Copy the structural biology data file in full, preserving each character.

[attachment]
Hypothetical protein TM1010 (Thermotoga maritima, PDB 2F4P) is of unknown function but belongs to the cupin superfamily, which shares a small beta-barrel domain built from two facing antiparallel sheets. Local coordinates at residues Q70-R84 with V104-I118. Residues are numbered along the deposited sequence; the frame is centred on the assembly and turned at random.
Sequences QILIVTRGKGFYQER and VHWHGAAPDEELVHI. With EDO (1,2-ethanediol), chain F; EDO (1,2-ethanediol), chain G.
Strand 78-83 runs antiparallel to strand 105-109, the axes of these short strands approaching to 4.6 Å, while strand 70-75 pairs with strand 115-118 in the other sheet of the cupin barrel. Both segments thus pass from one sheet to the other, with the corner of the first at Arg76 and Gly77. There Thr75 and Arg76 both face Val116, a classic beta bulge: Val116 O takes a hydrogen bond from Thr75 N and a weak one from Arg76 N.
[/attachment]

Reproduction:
Hypothetical protein TM1010 (Thermotoga maritima, PDB 2F4P) is of unknown function but belongs to the cupin superfamily, which shares a small beta-barrel domain built from two facing antiparallel sheets. Local coordinates at residues Q70-R84 with V104-I118. Residues are numbered along the deposited sequence; the frame is centred on the assembly and turned at random.
Sequences QILIVTRGKGFYQER and VHWHGAAPDEELVHI. With EDO (1,2-ethanediol), chain F; EDO (1,2-ethanediol), chain G.
Strand 78-83 runs antiparallel to strand 105-109, the axes of these short strands approaching to 4.6 Å, while strand 70-75 pairs with strand 115-118 in the other sheet of the cupin barrel. Both segments thus pass from one sheet to the other, with the corner of the first at Arg76 and Gly77. There Thr75 and Arg76 both face Val116, a classic beta bulge: Val116 O takes a hydrogen bond from Thr75 N and a weak one from Arg76 N.